An interview with David J Brown
Building Resilience - Part 2
A conversation between INTO Secretary-General, Catherine Leonard, and David J Brown taken from our latest member webinar
Last week on the INTO blog, we highlighted 11 tips on building resilience gleaned from the Building Resilience Through the Pandemic webinar hosted by the National Trust of Trinidad and Tobago and INTO. This week, we want to turn to a conversation I had during that same webinar with David J Brown, founder and principal of Bearden Brown LLC.
Many of you know David from his role as the first Chief Preservation Officer at the National Trust for Historic Preservation in the US and as a founding Board member of INTO. In his new guise as an international heritage consultant, he’s been leading our work on Sustaining Resilient and Equitable Communities. The conversation on the webinar was an introduction to the study, funded by American Express. The full report will be released in time for the INTO Online conference, 20-22 April 2021. The conversation has been edited and slightly augmented for clarity.
CATHERINE: So, David, I know it’s not finished yet, but perhaps you can tell us how the project started and how it changed.
DAVID: Our study began with a focus on sustainable tourism, and managing over-tourism, at heritage sites of the National Trust. Just about the time we began our research, the COVID-19 pandemic hit. With the shifting priorities of both our funder at American Express and the member organizations of INTO, we changed the focus to look at how National Trusts build on their core mission and work to sustain resilient and equitable communities by balancing conservation, tourism, development, and community interests.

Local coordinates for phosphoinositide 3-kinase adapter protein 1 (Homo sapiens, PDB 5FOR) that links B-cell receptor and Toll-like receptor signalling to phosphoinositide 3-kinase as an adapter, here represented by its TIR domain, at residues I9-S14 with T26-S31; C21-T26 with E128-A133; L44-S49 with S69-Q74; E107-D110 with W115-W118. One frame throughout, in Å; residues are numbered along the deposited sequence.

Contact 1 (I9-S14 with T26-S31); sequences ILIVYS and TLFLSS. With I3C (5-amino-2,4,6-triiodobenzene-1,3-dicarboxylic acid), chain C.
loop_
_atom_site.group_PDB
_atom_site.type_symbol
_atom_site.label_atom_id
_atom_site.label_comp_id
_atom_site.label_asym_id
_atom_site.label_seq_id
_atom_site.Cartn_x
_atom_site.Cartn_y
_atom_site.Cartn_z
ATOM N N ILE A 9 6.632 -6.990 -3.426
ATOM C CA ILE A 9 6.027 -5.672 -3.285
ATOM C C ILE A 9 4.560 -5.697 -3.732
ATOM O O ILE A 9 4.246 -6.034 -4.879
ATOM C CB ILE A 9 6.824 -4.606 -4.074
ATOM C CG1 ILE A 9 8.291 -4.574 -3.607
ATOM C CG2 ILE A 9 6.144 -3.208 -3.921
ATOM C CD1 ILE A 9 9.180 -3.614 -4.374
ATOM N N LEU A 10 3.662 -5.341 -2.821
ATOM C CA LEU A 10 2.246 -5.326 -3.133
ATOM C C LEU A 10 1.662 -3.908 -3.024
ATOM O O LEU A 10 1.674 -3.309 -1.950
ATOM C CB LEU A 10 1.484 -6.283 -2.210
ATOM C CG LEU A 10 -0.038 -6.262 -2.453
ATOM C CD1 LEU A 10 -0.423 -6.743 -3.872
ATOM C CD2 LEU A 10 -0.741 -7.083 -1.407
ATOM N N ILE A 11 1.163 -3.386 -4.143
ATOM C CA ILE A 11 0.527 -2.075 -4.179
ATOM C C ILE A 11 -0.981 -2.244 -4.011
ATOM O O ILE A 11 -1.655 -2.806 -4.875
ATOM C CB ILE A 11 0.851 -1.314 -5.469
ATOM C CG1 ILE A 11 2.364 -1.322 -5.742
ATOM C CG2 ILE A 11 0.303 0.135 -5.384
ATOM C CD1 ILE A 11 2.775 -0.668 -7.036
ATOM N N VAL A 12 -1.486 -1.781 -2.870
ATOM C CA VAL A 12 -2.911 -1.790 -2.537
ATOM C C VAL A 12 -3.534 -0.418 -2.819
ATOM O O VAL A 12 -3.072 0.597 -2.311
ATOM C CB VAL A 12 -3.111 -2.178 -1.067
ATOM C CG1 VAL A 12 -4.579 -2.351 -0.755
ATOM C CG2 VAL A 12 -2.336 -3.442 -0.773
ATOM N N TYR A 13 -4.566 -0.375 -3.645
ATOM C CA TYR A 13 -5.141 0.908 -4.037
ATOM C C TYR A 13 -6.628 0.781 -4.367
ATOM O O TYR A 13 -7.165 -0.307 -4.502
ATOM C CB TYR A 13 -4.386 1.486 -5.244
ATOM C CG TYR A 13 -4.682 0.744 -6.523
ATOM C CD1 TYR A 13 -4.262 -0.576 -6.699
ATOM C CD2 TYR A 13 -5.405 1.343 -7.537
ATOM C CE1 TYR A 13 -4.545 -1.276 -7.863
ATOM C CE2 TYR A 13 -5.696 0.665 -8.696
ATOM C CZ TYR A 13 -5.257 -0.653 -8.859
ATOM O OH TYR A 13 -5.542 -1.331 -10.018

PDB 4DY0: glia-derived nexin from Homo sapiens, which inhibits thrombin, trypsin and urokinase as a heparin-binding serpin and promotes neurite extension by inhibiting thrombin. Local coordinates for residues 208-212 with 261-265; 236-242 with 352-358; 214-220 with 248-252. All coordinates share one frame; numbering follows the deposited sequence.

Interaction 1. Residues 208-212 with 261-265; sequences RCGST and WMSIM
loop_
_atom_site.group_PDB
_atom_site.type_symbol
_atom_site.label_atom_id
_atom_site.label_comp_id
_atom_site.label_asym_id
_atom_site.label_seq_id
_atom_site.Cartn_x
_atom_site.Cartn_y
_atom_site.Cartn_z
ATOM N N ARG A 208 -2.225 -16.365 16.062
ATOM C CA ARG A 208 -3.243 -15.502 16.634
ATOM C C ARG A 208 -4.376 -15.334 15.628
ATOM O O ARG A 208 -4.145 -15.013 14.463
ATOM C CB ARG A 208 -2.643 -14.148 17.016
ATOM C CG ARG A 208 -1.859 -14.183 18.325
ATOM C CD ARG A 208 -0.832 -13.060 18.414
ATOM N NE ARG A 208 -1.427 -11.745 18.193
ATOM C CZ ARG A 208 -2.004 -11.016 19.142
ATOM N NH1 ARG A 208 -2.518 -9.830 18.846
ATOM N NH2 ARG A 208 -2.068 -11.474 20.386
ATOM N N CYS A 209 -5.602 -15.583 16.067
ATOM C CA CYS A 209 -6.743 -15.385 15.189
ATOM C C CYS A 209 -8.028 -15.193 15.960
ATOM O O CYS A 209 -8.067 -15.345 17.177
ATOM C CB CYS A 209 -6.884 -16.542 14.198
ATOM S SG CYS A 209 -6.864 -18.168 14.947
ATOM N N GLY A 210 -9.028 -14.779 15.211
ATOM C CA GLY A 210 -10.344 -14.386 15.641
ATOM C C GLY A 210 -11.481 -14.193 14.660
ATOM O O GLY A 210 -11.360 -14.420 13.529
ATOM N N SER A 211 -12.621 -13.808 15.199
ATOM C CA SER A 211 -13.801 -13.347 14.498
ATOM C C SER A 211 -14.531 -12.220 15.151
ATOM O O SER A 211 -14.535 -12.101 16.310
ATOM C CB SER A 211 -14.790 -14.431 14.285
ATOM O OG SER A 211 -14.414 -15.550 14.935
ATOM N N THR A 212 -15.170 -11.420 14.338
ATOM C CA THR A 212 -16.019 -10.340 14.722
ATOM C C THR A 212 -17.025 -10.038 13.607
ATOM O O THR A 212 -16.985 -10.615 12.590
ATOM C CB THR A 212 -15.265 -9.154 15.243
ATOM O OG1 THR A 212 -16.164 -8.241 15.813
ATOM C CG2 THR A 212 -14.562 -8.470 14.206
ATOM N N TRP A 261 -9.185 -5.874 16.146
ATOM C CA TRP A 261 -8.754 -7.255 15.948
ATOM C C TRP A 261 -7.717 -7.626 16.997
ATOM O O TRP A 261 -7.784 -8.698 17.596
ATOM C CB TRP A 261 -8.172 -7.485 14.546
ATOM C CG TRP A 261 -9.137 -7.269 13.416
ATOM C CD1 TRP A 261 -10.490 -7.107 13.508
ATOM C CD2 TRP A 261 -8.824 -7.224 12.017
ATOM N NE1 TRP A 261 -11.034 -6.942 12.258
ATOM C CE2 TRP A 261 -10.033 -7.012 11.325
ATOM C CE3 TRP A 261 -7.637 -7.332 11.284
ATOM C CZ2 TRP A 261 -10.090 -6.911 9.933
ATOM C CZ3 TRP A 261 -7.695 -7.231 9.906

CATHERINE: And what is INTO’s role in all of this?
DAVID: The 82 members of INTO are responsible for the protection and conservation of some of the most significant natural and man-made cultural touchstones in the world. From the inception of the first National Trust more than 125 years ago, the focus was on places worthy of protection and conservation, but they were also to be shared. “For everyone, forever” is more than a slogan, it is the polar star that has guided this work. INTO members have always balanced the three key parts of the National Trust mission — conservation, awareness, and community — so the fit with the new priorities of American Express made the use of Trust sites a natural part of this exploration.
As the threats to the world’s historic and cultural treasures have changed over time, so has the National Trust movement. The places that are the focus of the work of the members of INTO are now used to uncover forgotten history. National Trusts work with those who have not always seen their contributions identified and celebrated in the past.